Figure 1: Four out of five members of the 2022 team pictured during cliff training. From left to right: Charlie watches whales with binoculars, Zoe learns how to use Pythagoras software for trackline creation, and Allison instructs me on how to use the theodolite. Photo credit: Luke Donaldson
Figure 2: A basic diagram of a digital theodolite. Top “Theo” pictured is facing out toward the object while the bottom “Theo” shows the user side. Diagram credit: Johnson Level & Tool Mfg. Co
Theodolites became popular in the early 1800’s and have been used for land surveying since. They combine optical plummets, a bubble level, and graduated circles to find vertical and horizontal angles while surveying. For a more visual introduction to theodolite and some of its uses, check out this link to a youtube video.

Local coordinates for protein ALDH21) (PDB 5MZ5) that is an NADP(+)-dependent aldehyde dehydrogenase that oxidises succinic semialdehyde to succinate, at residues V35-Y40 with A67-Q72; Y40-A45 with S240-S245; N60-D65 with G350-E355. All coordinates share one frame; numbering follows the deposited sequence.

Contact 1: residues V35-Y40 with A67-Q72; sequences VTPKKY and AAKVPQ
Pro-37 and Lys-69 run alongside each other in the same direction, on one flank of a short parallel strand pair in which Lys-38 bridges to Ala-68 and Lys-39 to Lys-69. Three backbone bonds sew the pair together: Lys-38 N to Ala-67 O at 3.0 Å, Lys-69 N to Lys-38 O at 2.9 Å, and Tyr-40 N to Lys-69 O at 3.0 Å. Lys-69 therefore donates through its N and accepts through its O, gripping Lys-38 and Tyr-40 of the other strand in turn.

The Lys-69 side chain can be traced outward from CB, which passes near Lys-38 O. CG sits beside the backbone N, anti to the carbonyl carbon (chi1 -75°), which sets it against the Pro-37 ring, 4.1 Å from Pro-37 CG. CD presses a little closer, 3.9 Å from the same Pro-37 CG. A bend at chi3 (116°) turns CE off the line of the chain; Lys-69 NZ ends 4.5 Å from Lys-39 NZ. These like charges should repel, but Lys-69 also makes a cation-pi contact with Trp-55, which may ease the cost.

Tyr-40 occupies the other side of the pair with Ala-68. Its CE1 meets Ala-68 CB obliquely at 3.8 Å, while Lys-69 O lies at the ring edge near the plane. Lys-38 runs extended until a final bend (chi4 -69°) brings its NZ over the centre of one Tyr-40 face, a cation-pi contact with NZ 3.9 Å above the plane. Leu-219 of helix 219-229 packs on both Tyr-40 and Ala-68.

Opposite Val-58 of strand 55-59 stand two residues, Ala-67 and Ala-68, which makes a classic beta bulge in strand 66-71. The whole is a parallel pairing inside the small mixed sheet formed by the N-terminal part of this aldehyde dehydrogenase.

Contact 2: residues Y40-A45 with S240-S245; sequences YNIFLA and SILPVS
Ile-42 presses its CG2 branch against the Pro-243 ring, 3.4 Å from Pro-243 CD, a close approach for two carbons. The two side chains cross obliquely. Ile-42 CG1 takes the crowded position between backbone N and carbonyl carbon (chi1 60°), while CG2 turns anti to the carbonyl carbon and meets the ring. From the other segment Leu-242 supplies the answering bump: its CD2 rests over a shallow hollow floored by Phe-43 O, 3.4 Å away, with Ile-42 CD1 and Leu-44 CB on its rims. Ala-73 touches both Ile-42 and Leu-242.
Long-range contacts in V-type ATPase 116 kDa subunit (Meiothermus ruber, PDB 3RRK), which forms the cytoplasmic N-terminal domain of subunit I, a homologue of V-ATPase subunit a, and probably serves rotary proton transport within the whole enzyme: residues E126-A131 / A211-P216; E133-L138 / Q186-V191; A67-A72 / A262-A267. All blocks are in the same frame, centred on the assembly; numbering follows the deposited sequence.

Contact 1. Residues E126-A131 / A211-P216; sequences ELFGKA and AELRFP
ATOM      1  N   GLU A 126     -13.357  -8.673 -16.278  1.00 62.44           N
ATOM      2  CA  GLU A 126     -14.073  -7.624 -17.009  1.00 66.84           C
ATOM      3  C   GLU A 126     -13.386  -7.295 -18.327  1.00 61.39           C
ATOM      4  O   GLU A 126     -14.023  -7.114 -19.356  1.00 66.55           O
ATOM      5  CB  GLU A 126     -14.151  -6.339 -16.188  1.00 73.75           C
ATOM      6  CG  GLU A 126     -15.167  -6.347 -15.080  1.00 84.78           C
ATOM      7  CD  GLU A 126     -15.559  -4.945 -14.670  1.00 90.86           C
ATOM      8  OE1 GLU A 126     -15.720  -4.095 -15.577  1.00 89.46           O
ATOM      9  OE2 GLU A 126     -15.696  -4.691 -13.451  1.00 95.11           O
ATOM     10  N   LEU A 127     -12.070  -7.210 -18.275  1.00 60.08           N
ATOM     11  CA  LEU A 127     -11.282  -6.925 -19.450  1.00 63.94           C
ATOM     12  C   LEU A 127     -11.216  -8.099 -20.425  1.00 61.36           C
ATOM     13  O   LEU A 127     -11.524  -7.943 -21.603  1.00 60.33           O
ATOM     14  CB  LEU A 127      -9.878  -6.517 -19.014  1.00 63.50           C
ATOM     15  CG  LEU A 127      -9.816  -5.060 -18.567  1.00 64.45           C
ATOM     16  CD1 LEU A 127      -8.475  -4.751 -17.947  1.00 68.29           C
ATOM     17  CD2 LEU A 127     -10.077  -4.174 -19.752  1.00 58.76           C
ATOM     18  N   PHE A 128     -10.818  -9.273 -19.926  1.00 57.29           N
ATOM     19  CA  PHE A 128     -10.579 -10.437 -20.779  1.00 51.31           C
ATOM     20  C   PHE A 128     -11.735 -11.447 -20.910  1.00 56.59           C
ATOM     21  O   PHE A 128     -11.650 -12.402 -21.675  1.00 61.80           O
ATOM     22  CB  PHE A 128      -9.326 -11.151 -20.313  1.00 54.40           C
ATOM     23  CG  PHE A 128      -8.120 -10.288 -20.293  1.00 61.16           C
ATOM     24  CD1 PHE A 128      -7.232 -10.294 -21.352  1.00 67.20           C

When the cliff team begins the day, their primary objective is to set up the theodolite and be prepared to track the locations and movements of gray whales. First, the surveying point (which is used to ensure repeatability of station location) is placed on the ground to position the tripod and theodolite. Then, once the tripod is set up and theodolite attached, leveling the instrument takes place. The 3 screws on the base plate of the Theo allow for leveling, which is of utmost importance so that the instrument is perfectly level with the horizon. The Theo has two bubble levelers to promote accuracy while moving the tripod legs as well as the leveling screws. Once the instrument is level, we complete the “start fix”, which is our first data point for each day and used as our reference point. The telescope includes an eyepiece for the user and an objective lens with internal mirrors to magnify the object(s) being viewed. Now we are ready to start fixing whale locations! And while the set up involved with “Theo” can be difficult to remember and tedious (leveling specifically) it has become somewhat automatic after a few weeks of practice.